Don’t cry for me, Argentina – there’s Malbec in my glass.
For my money, Malbec is one of the all-time Big Sexy Reds. Full in the mouth and dark as blood-stained soil, it glides down the throat like rich, smooth cocoa. It has fewer tannins than Cabernet Sauvignon, is more suited to prime rib than salami, and sometimes, after a long day at the computer, it triggers the slightest little moan…
You think I exaggerate? Translated from the French mal bouche, “Malbec” means “bad mouth.” This is a wine with attitude.
Malbec is the signature grape of Argentina where it flourishes in the high-altitude foothills of the Andes, but it was born in the Cahors region of southwest France. Its official French name is Côt. They also call it Vin Noir – “the black wine” – and in its birthplace it’s harsh, heavily tannic and not very popular.
In the wine’s defense, it’s had a difficult time finding its identity. Malbec is the love-child of two crazily matched, obscure grapes: a maiden with the lyrical name of Magdeleine Noire des Charentes, and the other a blunt bad-boy named Prunelard. (Isn’t that the greatest name? I want to keep saying it – Prunelard, Prunelard…)
Malbec made its first appearance in Argentina in the 1820s, when immigrants arrived carrying vines from their homelands. There, in those parched, dusty, low-fertility vineyards, Malbec came into its own. With an average of 320 sunny days and less than 10 inches of rain per year, the fruit lost its tannic edge and made elegant wine. In 1885, when the first rail line connected Mendoza, the grape’s prime growing region, with the capital city of Buenos Aires, the “full Malbec” made her grand entrance.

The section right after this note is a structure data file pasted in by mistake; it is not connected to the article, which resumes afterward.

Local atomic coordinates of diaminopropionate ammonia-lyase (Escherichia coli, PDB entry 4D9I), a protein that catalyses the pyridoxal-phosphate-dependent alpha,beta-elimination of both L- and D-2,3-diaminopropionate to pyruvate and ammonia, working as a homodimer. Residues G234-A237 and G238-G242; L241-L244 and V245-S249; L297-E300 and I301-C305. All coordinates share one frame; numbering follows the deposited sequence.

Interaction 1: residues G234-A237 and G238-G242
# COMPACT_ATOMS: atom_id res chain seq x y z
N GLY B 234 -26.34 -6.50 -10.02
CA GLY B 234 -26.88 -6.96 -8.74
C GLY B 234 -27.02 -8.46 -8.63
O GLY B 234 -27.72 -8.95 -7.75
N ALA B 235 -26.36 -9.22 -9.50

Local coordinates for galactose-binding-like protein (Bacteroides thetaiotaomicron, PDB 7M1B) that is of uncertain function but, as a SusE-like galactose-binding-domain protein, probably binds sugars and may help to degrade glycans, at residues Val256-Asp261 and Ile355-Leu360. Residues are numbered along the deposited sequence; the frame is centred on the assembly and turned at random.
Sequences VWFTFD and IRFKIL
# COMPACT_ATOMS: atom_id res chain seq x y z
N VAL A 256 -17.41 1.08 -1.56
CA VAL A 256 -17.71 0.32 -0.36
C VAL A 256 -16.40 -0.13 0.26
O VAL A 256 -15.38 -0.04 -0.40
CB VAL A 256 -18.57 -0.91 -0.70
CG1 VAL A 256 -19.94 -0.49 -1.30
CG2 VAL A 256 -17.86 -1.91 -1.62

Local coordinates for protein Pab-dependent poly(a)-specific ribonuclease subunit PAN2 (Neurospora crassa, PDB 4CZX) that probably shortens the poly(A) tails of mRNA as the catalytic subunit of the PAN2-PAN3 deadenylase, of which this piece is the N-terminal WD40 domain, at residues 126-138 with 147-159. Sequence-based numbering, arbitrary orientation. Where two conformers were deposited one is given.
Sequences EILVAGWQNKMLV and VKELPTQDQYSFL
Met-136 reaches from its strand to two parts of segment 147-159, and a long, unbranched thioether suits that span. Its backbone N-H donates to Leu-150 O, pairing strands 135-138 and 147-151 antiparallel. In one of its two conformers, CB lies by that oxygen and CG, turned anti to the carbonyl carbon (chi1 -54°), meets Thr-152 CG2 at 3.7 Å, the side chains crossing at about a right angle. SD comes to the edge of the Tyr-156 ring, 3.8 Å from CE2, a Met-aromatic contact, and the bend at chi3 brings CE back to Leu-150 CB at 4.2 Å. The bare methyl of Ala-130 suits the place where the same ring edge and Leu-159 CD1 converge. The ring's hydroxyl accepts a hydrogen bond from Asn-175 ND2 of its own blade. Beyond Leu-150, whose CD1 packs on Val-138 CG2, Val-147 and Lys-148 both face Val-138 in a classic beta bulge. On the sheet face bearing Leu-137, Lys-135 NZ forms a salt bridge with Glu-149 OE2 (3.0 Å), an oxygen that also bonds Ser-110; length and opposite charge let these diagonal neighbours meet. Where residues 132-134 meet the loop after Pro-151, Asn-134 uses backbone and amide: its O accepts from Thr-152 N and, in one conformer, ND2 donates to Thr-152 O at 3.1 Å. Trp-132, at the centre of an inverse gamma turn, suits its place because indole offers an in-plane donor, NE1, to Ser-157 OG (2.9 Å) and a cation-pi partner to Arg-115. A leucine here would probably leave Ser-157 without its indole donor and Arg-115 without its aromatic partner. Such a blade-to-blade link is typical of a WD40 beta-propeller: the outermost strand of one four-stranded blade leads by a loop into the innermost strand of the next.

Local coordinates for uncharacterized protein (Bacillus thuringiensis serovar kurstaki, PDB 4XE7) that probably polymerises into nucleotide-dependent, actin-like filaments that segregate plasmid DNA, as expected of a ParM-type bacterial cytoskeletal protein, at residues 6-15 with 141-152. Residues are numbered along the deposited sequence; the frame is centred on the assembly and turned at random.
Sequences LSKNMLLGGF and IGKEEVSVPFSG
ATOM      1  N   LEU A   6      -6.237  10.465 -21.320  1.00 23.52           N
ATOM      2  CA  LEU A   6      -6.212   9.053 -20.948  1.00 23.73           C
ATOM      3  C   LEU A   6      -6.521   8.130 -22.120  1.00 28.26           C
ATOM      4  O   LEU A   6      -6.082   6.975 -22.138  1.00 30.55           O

If you’re drinking a bottle of wine from Bordeaux, chances are there’s a bit of Malbec in your glass, too – the French grape, not from Argentina. The classic “Bordeaux-style blend” usually is a marriage of Cabernet Sauvignon, Cabernet Franc and Merlot, but the French government also permits Malbec, Carménère and Petit Verdot in the mix, depending on the winemaker’s preferences. The last three grapes are only to fine-tune the wine’s aroma and taste; while Argentinian Malbec is luscious and stands on its own as a single-grape varietal, you won’t find a Bordeaux containing more than 10 percent Malbec, if that much.
A bountiful World Malbec Day to everyone! And if you enjoy reading with your vino, please click on the “Follow” tab at the lower right corner of your screen, and BigSexyReds.com will arrive by email every week.
Wine Lingo of the Day = La Rioja Argentina. While Mendoza is famous for its Malbec, La Rioja – not to be confused with the Rioja region of Spain – is known for growing Torrontés, the country’s signature white grape, and Moscatel. Wines from here specify “La Rioja Argentina” on the label so consumers will know it’s not Spanish wine.
[Photo of the Andes Mountains and a vineyard in the Uca Valley, Mendoza, courtesy of John Floyd. Photo of Catena Malbec courtesy of Bruno Bucci. Both at Flickr.com]